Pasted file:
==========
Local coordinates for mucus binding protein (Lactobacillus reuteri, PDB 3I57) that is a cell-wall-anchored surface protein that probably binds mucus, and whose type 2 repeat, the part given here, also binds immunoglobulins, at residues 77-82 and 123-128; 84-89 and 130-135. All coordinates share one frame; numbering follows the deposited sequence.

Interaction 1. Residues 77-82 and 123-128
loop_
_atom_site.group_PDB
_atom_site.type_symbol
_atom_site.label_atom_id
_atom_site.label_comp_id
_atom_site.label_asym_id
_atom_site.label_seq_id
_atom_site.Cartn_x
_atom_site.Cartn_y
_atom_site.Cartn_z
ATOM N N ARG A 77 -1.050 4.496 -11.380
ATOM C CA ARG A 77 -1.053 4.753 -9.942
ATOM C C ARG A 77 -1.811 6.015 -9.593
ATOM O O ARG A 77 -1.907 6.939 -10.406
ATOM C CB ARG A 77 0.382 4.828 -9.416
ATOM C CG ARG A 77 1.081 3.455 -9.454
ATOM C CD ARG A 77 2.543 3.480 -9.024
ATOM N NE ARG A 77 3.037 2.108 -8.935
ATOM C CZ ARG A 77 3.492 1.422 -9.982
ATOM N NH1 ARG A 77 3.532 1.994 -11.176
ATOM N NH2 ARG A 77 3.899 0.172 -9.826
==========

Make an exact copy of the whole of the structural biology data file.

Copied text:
Local coordinates for mucus binding protein (Lactobacillus reuteri, PDB 3I57) that is a cell-wall-anchored surface protein that probably binds mucus, and whose type 2 repeat, the part given here, also binds immunoglobulins, at residues 77-82 and 123-128; 84-89 and 130-135. All coordinates share one frame; numbering follows the deposited sequence.

Interaction 1. Residues 77-82 and 123-128
loop_
_atom_site.group_PDB
_atom_site.type_symbol
_atom_site.label_atom_id
_atom_site.label_comp_id
_atom_site.label_asym_id
_atom_site.label_seq_id
_atom_site.Cartn_x
_atom_site.Cartn_y
_atom_site.Cartn_z
ATOM N N ARG A 77 -1.050 4.496 -11.380
ATOM C CA ARG A 77 -1.053 4.753 -9.942
ATOM C C ARG A 77 -1.811 6.015 -9.593
ATOM O O ARG A 77 -1.907 6.939 -10.406
ATOM C CB ARG A 77 0.382 4.828 -9.416
ATOM C CG ARG A 77 1.081 3.455 -9.454
ATOM C CD ARG A 77 2.543 3.480 -9.024
ATOM N NE ARG A 77 3.037 2.108 -8.935
ATOM C CZ ARG A 77 3.492 1.422 -9.982
ATOM N NH1 ARG A 77 3.532 1.994 -11.176
ATOM N NH2 ARG A 77 3.899 0.172 -9.826